For example, a simple VBA (Visual Basic for Applications) “labeling application” may readily developed to assist staff (herein called “labelers”) who are assigned the task of labeling the photographed images prior to their being uploaded onto the data base server. Such an application would create a user interface, presenting labelers with a desktop from which to open and display jpeg image files, and open the associated mpeg audio files containing a message identifying the locus and orientation of the image; in a preferred embodiment, said labeler user interface would comprise a display screen (or “picture control”) for displaying at will any photograph stored in jpeg format on a diskette supplied by a staff photographer, and means for simultaneously opening the associated audio message, enabling the labeler to attach to the image a text label containing the locus information recorded by the photographer. In the alternative said labeling application could readily be designed to support a voice recognition application, enabling the photographer's audio message to be automatically converted into text viewable on a desktop window adjoining the image viewing window, for editing as needed by the labeler.
 Using a simple software application like that described above, the labeler upon insertion of a diskette containing image and audio data captured with a camera such as the Sony Mavica camera, and opening the folders stored in the diskette, will be presented, in a desktop window, with a list of jpeg files each of which comprises a high resolution photographed image, and a list of the associated set of mpeg format files that comprise the audio clips associated with each image. At this point these files carry filenames assigned by the camera that bear no relation to their subject matter. However, filenames may readily be changed at will. Therefore, renaming each jpeg format file that contains a photographed image, with a name that now references specifically the locus of the imaged site, will enable retrieval of the image in response to the entry, in search queries, of matching geographical address identifiers.
 By opening the audio mpeg file associated with each jpeg format image file, the labeler initiates a replay of the photographer's voiced call, and is thereby provided with the locus information necessary both to label the description of the image that Will appear on the user's screen, and also to assign to that image a filename directly referencing the locus of the imaged site.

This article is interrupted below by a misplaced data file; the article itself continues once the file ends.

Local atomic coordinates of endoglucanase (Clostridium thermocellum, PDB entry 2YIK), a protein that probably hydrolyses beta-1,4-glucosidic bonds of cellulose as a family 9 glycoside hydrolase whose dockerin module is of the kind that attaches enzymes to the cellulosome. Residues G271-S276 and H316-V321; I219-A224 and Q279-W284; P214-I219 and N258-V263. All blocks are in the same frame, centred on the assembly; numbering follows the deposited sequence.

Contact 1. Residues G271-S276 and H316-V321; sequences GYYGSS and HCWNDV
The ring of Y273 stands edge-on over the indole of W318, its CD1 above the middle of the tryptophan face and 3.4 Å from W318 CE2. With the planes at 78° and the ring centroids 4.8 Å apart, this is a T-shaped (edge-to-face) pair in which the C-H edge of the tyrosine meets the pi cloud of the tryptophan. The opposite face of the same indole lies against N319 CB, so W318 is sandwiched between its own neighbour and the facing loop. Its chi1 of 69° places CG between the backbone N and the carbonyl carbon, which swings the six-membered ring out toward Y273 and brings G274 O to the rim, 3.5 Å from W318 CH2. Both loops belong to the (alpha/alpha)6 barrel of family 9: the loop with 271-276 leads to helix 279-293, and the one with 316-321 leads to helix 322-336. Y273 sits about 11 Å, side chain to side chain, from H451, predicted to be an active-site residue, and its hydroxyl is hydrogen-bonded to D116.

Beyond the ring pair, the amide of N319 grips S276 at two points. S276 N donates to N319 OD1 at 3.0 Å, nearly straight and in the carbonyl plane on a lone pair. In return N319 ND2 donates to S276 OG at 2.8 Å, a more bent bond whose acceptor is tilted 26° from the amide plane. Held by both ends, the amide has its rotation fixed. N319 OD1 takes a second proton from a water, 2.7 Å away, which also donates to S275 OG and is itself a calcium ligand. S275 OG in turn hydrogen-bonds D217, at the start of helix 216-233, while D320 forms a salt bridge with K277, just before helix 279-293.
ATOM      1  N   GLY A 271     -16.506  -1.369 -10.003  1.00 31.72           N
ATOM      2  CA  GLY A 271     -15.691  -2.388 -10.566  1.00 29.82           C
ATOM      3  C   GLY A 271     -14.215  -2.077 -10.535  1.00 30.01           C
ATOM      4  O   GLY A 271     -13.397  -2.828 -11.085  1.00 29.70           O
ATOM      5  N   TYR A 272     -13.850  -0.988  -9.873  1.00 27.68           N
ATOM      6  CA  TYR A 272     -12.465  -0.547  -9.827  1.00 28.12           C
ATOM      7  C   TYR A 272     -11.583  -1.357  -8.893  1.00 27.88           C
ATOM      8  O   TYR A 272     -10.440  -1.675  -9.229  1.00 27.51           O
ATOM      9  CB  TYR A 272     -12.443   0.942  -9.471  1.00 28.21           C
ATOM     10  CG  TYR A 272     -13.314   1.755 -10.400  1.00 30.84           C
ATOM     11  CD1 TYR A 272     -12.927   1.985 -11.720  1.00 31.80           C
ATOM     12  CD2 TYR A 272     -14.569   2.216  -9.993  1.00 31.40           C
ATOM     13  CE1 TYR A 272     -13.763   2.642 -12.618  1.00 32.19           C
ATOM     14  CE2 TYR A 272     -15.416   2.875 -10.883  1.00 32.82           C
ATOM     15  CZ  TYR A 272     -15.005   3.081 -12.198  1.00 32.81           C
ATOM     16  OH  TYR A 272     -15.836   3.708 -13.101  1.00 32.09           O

To rename the jpeg format image file, employing conventional Microsoft Windows functions, the labeler “right dicks” the pertinent jpeg filename; thereby opening a list box of available actions including the “rename” function. Clicking the “rename” checkbox opens a text entry box within which the current name can be replaced, and the labeler inserts in this box a new filename, drawn directly from the photographer's recorded voice call, that sets forth the locus information pertinent to the particular image.
 (Alternatively, in an enhanced embodiment employing currently available voice recognition software, and conventional programming, some or all of these labeler activities could be performed automatically. In particular the audio clips of the photographer's “calls” may be converted to text by voice recognition software, either for display for use by a labeler, or directly into a programmed file renaming function).
 Thus a principal function of the image file labeling operation is to assign to each jpeg file, that contains a photographed image of a street intersection, a file name that specifically and uniquely identifies that image as pertaining to the photographed site. For this purpose it has been found that the consistent use of a naming convention based directly on the photographer's call is highly efficient, and results in the definition of file names that permit accurate searches of intersection photographs.
 Thus a preferred file designation method is to assign to each image file a name that contains, in sequence, a letter designating the orientation of the photograph, then the name of the street from which the image was taken, and lastly the name of the intersecting street. Thus the file name for an image of a North-facing view taken on Elm Street and facing its intersection with Main Street, would be “n+elm+main.jpeg”. Using this system, a labeler can very quickly change the file name of the images, from the generic and sequential file names assigned by the camera software, to a unique file name taken directly from the photographer's voice call, which file name also corresponds to a thumbnail description of the photographed image.
 Where images are to be stored on the system database in folders comprising images segregated by city or town, the use of file names that consist of two street names in a set sequence results in the setting of a unique, accurately descriptive name for each image file.